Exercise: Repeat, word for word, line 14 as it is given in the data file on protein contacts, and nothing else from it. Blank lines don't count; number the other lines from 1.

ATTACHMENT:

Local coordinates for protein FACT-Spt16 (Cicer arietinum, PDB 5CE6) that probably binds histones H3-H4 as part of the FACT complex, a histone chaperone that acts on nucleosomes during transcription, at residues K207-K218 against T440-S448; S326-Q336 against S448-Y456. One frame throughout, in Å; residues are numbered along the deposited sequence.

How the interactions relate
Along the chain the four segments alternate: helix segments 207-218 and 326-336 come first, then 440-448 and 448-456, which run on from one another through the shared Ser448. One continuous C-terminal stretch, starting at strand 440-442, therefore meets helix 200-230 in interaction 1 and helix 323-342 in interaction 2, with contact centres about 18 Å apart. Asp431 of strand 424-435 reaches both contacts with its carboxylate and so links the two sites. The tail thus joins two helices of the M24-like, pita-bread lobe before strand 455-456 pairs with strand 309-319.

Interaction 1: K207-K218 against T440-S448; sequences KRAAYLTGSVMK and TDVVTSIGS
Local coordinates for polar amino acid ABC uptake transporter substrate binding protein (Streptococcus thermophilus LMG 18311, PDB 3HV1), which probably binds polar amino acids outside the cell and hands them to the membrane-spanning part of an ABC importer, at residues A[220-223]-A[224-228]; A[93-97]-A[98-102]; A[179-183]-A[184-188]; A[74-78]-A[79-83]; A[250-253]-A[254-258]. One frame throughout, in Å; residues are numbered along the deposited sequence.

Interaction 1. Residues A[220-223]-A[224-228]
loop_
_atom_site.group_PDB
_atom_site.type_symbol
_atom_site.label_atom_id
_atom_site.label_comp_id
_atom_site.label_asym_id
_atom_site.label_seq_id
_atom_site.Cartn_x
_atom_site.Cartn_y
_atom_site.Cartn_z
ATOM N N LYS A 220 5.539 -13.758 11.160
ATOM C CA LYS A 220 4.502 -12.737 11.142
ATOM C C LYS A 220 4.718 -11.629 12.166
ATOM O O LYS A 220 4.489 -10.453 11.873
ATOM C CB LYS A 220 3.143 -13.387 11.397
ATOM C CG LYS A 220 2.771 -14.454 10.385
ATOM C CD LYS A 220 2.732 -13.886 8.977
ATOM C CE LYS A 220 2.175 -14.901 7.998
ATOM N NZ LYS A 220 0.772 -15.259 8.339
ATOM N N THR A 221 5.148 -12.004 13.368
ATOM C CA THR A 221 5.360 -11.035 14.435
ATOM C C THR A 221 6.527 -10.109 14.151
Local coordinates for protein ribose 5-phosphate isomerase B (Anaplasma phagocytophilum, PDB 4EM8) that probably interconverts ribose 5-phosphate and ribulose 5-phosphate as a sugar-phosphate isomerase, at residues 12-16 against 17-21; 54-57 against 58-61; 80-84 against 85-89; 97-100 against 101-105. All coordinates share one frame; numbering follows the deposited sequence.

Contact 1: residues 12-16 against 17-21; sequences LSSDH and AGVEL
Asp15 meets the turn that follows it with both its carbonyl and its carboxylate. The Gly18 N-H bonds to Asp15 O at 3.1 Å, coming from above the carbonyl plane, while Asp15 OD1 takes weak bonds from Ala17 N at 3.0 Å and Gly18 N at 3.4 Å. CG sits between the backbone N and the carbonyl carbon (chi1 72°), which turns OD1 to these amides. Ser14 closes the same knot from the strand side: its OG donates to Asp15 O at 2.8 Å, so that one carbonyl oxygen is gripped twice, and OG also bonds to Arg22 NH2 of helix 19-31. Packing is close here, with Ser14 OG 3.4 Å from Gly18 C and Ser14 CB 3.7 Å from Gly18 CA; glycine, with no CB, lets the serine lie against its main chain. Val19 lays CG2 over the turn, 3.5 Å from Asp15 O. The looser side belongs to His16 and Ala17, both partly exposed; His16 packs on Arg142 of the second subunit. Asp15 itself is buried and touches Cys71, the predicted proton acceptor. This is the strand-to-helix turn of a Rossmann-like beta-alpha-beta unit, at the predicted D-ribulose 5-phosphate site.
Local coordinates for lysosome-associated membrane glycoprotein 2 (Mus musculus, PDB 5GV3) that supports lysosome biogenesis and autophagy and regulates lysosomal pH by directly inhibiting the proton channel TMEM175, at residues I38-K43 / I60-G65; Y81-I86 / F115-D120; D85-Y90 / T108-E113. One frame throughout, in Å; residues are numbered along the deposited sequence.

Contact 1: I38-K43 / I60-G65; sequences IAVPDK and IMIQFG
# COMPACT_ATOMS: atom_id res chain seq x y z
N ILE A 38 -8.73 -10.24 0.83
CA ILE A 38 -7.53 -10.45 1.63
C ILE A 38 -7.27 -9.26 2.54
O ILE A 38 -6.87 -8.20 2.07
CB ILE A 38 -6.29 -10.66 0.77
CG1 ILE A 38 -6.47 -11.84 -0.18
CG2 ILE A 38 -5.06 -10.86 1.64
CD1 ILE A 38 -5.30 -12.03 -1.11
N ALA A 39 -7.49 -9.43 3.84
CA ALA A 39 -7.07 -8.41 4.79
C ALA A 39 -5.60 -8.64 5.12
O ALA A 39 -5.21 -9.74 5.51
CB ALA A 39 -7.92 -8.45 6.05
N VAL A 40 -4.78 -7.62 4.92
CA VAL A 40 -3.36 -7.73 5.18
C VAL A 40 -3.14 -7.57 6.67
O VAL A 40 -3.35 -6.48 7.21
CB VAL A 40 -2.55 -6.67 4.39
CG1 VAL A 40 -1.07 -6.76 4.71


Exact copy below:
_atom_site.Cartn_x